Berkeley Computational Social Science Forum — Diversity, Peer Effects, and Police Officer Behavior

CSS Training Program

November 23, 2021
4:00pm to 5:00pm
Virtual Participation

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Berkeley Computational Social Science Forum
Date: Tuesday, November 23, 2021
Time: 4:00-5:00 PM Pacific Time
Location: Virtual Participation – Register to attend via Zoom

Diversity, Peer Effects, and Police Officer Behavior

Presenters: Samuel Donahue, PhD Student in Sociology, and Gerard Torrats-Espinosa, Assistant Professor of Sociology, Columbia University
Abstract: Racial discrimination by police is one of the most pressing domestic policy issues of our time. Most of the literature on the determinants of officer behavior has focused on how officer characteristics such as race, gender, age, and experience compound and drive discretionary decision making. Yet, a growing area of research has explored the role that peers and networks play in influencing officer behavior. This project extends this scholarship by investigating how diversity in the workplace, peer influences, and officer networks impact officers’ behavior when they come into contact with citizens in five US cities—Austin, TX, Boston, MA, Chicago, IL, Dallas, TX, and New Orleans, LA. Our project contributes to the literature by (1) proposing a research design that allows us to investigate the role of diversity and peer influences from a causal perspective, (2) investigating the role that officers’ political affiliation plays in their behavior on the ground, and (3) building a data infrastructure that offers new insights on how officers are connected to each other in the workplace. In this talk, we will present the different research designs that will help us tackle these questions and show preliminary findings from Chicago.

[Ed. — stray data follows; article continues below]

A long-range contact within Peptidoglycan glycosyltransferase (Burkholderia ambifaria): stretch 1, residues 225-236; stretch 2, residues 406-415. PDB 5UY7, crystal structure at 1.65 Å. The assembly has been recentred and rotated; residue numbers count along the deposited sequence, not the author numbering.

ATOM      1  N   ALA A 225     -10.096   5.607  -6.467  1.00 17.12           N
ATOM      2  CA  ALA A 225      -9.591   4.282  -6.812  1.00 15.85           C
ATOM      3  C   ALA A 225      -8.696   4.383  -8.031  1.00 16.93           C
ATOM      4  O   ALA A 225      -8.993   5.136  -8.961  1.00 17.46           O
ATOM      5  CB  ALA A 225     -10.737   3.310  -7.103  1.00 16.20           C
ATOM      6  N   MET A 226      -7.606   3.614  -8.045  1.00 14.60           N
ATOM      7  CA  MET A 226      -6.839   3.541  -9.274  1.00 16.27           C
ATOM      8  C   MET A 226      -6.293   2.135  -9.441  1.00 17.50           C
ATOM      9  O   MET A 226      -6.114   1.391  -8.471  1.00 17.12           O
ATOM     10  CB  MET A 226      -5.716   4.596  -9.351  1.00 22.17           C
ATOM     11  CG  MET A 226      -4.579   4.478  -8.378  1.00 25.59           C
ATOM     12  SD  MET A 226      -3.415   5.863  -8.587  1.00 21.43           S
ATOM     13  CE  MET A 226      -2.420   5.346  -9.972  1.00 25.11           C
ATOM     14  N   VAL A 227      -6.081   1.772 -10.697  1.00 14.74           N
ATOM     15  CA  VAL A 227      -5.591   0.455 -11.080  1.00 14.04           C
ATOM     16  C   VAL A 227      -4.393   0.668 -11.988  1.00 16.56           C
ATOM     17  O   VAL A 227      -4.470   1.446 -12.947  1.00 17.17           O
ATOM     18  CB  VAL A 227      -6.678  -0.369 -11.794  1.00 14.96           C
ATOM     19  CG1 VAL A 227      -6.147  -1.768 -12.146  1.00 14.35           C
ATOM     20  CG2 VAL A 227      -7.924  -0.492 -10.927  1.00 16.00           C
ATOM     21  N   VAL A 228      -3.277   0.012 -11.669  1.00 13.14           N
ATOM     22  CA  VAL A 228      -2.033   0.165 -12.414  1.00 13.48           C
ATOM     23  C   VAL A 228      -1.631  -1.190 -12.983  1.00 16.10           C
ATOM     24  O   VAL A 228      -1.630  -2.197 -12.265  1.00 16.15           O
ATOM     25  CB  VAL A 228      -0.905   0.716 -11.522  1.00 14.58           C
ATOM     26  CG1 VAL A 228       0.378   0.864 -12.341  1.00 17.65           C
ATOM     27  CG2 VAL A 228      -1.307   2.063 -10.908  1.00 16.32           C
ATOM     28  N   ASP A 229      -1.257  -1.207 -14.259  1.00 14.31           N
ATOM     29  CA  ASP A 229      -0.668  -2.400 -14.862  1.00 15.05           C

The Computational Social Science Forum is an informal setting for the interdisciplinary exchange of ideas and scholarship at the intersection of social science and data science. Participants engage in a variety of activities such as presentations of work in progress, discussions and critiques of recent papers, introductions to new tools and methods, discussions around ethics, fairness, inequality, and responsible conduct of research, as well as professional development. This Forum is organized as part of the Computational Social Science Training Program, and weekly meetings are hosted by researchers from BIDS and D-Lab. The group welcomes social scientists and researchers with interests in data science methods and tools, and data scientists with applications or interests in public policy, social, behavioral, and health sciences. Participants include graduate students, postdocs, staff, and faculty, and members are encouraged to attend regularly in order to foster community around improving computational social science research, supporting the development and research of group members, and fostering new collaborations. Interested UC Berkeley community members are invited to use this registration form to receive the schedule and access links. Please contact css-t32@berkeley.edu for more information or if you are interested in presenting current research for an upcoming session.

Speaker(s)

Gerard Torrats-Espinosa

Assistant Professor of Sociology, Columbia University

Gerard Torrats-Espinosa is an Assistant Professor of Sociology at Columbia University and a member of the Data Science Institute. His research draws from the literatures on urban sociology, stratification, and criminology, and it focuses on understanding how the spatial organization of the American stratification system creates and reproduces inequalities. His current research agenda investigates how the neighborhood context, particularly the experience of community violence, determines the life chances of children; how social capital and social organization emerge and evolve in spatial contexts; and how place and geography structure educational and economic opportunity in America and elsewhere. He holds a Ph.D. in Sociology from New York University and a Master in Public Policy from Harvard University.

Samuel Donahue

PhD Student in Sociology, Columbia University

Sam Donahue is a PhD student and Paul F. Lazarsfeld Fellow in Columbia University's Department of Sociology and a research fellow at the Justice Lab. His primary research interests include policing, political polarization, and race. Before joining Columbia, Sam worked at the Center for Policing Equity as the research manager, a research action think tank focused on addressing racial disparities in policing.